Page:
Allowing guns by those with psychiatric problems makes no sense

Who is Esteban Santiago?
Who is Esteban Santiago?

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Who is Esteban Santiago? 01:21

Story highlights

  • Mark O'Mara: After the Fort Lauderdale airport shooting, one security measure isn't being discussed enough
  • Despite the Second Amendment, people who have mental health concerns shouldn't have guns, says O'Mara

Mark O'Mara is a CNN legal analyst and a criminal defense attorney. The opinions expressed in this commentary are solely those of the author.

(CNN)The only real surprise with what happened last week in the Fort Lauderdale-Hollywood International Airport was that people were surprised.

When we look at Esteban Santiago's actions with the benefit of hindsight, we could almost anticipate that a tragedy of this kind would occur somewhere at some time.
In November, Santiago went to an FBI office in his hometown of Anchorage, Alaska, and told them the CIA was making him watch ISIS videos to control him.
Mark O'Mara
Since he wasn't an active threat, the FBI secured his firearm and the newborn he had with him, and contacted local law enforcement who brought him to a mental health facility for evaluation. We now know that he had four run-ins with law enforcement in 2016, including at least one for domestic violence; that he was hospitalized after returning from military service in Iraq; and, according to his aunt and uncle Ruiz and Hernan Rivera, had ongoing mental health problems. So, was this a failure of law enforcement? I think not; more accurately, it is a consequence of the rights and benefits we enjoy as citizens.
We Americans enjoy several inalienable rights, the combination of which allowed Santiago to do exactly what he did. As a foundation, we have the right to life, liberty and the pursuit of happiness, as outlined in the Declaration of Independence. Simply put, unless there is a compelling societal reason, we are to be left alone by the government.
Fort Lauderdale suspect charged in court
Fort Lauderdale suspect charged in court

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We also have a specific, seemingly elevated, right to keep and bear arms, pursuant to the Second Amendment to the Constitution. In practice, unless somebody is a convicted felon or adjudicated mentally incompetent (and even that's questionable), then ownership of a weapon, or dozens of weapons, cannot be denied, and can hardly be regulated.
In the wake of this shooting, some are demanding a tighter airport security; a restriction on guns at airports and an expansion of the security zones. It would be an easy kneejerk reaction to expand the area of airport security to include baggage claim, but it would not have avoided this tragedy; he and his gun were already there. And even if somehow we could stop it at baggage claim, it would simply have happened outside the doors or in the parking lot. Another overreaction could be to limit or deny firearms in checked baggage.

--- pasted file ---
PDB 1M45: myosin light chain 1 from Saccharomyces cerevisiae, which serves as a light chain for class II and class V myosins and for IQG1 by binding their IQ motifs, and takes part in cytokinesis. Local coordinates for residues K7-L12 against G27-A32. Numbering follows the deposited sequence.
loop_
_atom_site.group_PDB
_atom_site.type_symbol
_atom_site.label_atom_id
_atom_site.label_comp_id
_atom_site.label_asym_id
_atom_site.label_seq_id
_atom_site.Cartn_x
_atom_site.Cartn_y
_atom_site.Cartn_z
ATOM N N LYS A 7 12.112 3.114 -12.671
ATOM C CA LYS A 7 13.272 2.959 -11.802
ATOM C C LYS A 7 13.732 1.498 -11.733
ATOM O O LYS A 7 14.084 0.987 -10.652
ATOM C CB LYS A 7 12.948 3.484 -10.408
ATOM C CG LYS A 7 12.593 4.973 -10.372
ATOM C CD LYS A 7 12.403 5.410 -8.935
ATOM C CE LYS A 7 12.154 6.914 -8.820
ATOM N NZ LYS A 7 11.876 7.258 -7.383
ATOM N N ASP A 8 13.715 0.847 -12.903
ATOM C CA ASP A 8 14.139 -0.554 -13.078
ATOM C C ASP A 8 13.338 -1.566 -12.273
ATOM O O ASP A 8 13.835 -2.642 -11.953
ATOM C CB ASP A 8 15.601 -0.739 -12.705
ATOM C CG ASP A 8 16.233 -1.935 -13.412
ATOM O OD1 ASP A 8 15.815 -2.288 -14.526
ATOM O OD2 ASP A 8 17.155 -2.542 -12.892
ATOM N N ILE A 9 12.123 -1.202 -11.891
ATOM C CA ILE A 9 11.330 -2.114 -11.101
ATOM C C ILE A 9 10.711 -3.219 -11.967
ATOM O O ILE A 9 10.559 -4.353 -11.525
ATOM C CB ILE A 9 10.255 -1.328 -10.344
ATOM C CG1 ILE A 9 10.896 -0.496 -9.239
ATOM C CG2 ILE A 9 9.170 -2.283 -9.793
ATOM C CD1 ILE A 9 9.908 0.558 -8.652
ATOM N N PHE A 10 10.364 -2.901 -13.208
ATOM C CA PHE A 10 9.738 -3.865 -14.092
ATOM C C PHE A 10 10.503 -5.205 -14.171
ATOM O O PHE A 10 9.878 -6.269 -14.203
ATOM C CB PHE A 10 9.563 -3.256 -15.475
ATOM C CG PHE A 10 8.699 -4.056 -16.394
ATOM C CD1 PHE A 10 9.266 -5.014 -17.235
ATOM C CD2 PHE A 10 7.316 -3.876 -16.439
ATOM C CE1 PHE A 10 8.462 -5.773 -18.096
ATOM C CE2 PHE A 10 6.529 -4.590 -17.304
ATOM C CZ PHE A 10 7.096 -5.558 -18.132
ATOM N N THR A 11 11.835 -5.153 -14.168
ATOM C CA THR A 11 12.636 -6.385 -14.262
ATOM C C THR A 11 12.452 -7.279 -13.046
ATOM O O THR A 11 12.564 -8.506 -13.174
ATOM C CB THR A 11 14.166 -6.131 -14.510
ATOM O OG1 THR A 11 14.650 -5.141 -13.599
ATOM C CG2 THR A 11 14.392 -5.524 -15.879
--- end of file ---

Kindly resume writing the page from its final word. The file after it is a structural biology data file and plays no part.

Though that might make some sense, we would never see that legislated, and it would be similarly ineffective as the guns would simply sit in cars in airport parking lots. Perhaps more robust analysis of travelers' habits would help. I am surprised that, as the investigation has revealed so far, Santiago traveled from Anchorage to Fort Lauderdale, on a one-way ticket, with one bag -- carrying only the gun and ammunition -- and it raised no suspicion.
Santiago does focus our attention on one primary issue: possession of firearms by people with mental health concerns. It is time for gun rights advocates to acknowledge that reasonable restrictions on gun ownership actually protects the Second Amendment right, rather than dilutes it.
Just as we deny felons the right to bear arms, we must come together and attend to the difficult issue of the denial of such rights to those of us who are not presently capable of discharging the awesome responsibility of firearm possession. While this may infuriate mental health advocates, who will argue that such a policy will only add stigma to those affected, we can no longer stick our heads in the collective sand and allow guns into the hands of those unqualified to handle them properly.
Hopefully, this tragedy will be the one that motivates policy-makers, but the road will not be an easy one. Mental health professionals have yet to agree to the criteria sufficient to deny a constitutional right. And even if agreement is reached, enforcement would require a coordination between law enforcement and mental health professionals in a way that has never happened before. In addition, such programs would have constitutional concerns to be resolved and the funding necessary would be significant.
But it is time.
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This tragedy could fade into memory as yet another instance of the societal numbing we have experienced for the past decade when it comes to such atrocities as the Sandy Hook, Emanuel AME Church, San Bernardino, Boston Marathon mass shootings and, unfortunately, many others. Or we can finally wake up, and act affirmatively to stop our schools, our churches and our airports from being the shooting galleries we have allowed. Restrict gun ownership to mentally fit individuals; we have no other choice.